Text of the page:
Slow Down and Look Around: Immersing Yourself in Nature While Camping

Slow Down and Look Around: Immersing Yourself in Nature While Camping

Returning to the Peace of Wild Things

To celebrate Autumn’s arrival, I intentionally joined a canoeing/camping excursion offered by Washington Women Outdoors (a local outdoor adventure group for women). On the last morning of summer, I awoke on an island in the middle of the Susquehanna River (the largest river on the East coast) outside of Harrisburg, PA; with a part Huck Finn, part Peter Pan and the lost boys kind of feeling.

After six hours of meandering down this waterway, we began searching for our evening real estate. Like Goldilocks tasting her porridge, the first island we came to was too small, the second one was already occupied and the third one was just right. Plenty of room for seven spacious camp sights. Canoes were beached, tents were pitched, a campfire was built and the traditional WWO happy hour began. Each of us slowly made our way to our sleeping bags on full bellies, sun-warmed skin from our day on the river and muscles pleasantly tired after a day full of physical effort. Sleep came easy.

Dawn sun rays poked me awake through my tent screen along with the morning chorus of crickets, tree frogs & the haunting call of a train whistle. A soft river-scented breeze began to seep into my bones. My six two-legged companions were beginning to stir as well. As poet Wendall Berry says, I was “returning to the peace of wild things”.

Tribal Consciousness and River Wisdom

Leaving my world behind, whether to take a short hike solo or with other women, often can calm my frazzled nervous system like no other medium. As Robert Greenway notes in his contribution to Ecotherapy, Healing With Nature in Mind, many things begin to happen when one enters the wilderness or brings ‘the wilderness mind’ to an outdoor excursion. Physically, the body begins to awaken when tasked with being responsible for whatever might be needed during our weekend and while meeting the navigational demands of an unknown waterway with lots of rocks, class 1 or 2 rapids and shallow water.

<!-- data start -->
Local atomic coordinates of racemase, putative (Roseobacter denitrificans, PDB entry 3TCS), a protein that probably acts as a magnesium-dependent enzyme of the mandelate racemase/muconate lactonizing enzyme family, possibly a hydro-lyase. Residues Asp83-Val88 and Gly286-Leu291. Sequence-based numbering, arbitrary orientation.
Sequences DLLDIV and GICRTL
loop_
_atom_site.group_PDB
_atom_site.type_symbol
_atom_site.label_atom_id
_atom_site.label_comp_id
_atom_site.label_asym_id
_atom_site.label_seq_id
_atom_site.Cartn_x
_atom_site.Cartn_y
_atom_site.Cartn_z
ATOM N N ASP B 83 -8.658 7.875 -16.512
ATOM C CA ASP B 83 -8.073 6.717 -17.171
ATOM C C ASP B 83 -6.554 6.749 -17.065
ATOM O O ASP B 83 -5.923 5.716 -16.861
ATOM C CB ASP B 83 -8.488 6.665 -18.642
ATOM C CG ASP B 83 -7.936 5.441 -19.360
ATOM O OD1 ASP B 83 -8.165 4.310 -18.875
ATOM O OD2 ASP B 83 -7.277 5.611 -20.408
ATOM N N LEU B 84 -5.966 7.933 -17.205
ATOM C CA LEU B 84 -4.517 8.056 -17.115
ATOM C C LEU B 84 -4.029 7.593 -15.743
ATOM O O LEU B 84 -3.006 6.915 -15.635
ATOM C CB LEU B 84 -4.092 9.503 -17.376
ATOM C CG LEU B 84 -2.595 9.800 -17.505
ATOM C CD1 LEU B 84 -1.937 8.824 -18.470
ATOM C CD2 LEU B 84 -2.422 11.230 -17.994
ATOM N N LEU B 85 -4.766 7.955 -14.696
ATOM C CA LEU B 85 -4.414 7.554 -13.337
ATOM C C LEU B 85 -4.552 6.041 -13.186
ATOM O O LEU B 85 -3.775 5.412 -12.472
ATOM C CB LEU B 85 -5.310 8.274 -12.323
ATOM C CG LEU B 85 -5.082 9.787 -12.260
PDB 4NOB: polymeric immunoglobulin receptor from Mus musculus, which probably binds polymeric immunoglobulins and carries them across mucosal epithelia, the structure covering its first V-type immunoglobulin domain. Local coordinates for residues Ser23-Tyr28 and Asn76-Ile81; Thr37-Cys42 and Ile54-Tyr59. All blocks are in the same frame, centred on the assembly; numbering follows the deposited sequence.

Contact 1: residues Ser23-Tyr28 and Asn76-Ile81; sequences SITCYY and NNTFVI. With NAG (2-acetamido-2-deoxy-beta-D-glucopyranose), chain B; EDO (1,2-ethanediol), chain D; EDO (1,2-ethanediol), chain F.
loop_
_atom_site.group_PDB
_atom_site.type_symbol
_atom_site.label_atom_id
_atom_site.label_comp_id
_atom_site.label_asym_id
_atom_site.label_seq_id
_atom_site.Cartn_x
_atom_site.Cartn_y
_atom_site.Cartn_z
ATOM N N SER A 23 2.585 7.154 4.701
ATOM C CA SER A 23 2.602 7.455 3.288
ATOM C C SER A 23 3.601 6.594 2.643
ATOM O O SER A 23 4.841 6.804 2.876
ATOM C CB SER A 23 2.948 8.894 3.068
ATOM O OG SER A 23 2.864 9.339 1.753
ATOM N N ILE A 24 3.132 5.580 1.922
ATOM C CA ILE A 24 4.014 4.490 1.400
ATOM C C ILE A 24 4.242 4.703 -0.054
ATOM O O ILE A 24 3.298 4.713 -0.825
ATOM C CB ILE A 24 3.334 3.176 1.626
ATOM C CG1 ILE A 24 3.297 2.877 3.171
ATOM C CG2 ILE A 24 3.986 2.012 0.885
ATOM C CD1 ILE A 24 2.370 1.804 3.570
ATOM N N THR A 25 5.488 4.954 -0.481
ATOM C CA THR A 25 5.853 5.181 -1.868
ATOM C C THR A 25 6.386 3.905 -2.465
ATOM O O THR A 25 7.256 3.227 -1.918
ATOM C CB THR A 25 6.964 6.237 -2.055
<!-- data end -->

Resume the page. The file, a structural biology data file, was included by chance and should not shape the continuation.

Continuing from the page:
Traveling in a group helps us remember our tribal nature. “Exercises of mutual caring and of developing trust in the sharing of camp duties, cooking and eating food together all arouse this tribal consciousness.” – 1 Sitting around a crackling fire naturally connects us with our ancestors, a sense of gratitude for its warmth and light along with a sense of “We’ve been here before”. Finally, rivers are a natural place of balance that we can align with when the senses are opened to her gifts.

Remembering What it Feels Like to be Alive

One of my favorite shows of the 1990’s was called Northern Exposure. In this comedy-drama series, Native American wisdom and seasonal rituals were often featured. One of the most beloved characters was ‘Chris in the morning’, part-time radio DJ, philosopher & artist. In one episode, a variety of random personal items were going missing – hair dryers, blenders, etc. Finally, Chris was caught in the act of stealing a car radio and confessed without any resistance, stating, ‘sometimes you just have to do something bad to know you’re alive.’

My take on this is sometimes you just have to do something that takes you out of your comfort zone and provides an appropriate challenge (within one’s skill set) to remember the feeling of being alive. Maybe going camping or spending time on a river is not your thing, however, a nature prescription is available to everyone of us. Whether just stepping into one’s own back yard for a few minutes in the morning, sitting next to a plant on a windowsill or visiting a favorite park for a long walk, these simple choices can reconnect us to the more-than-human world and most importantly, to ourselves. The best part? It’s free.

An Invitation to Slow Down and Immerse Yourself in Nature

Spend some time this autumn remembering this important relationship and enjoy Ilan Shamir’s: Advice from a River:

Go with the flow – immerse yourself in nature

Slow down and meander – Go around the obstacles

Be thoughtful of those downstream – stay current

The beauty is in the journey!

Whether it’s a weekend getaway to the Scottish Highlands or a mindful pause in your own backyard, the invitation is here to slow down, look around, and immerse yourself in the wonder of the natural world. When we open ourselves to the gifts of nature, we not only find peace and balance, but we also reconnect with the primal part of ourselves that remembers what it truly feels like to be alive.

So pack your bags, leave your watch behind, and get ready to experience the magic that awaits you at Loch Ness Shores – a serene campsite nestled in the heart of the Scottish Highlands. Unplug, unwind, and let the rhythm of the river, the whisper of the wind, and the songs of the birds guide you back to the peace of wild things.

  1. Buzzell, Linda and Chalquist, Craig, Ecotherapy, Healing With nature in Mind,2009, Sierra Club Books

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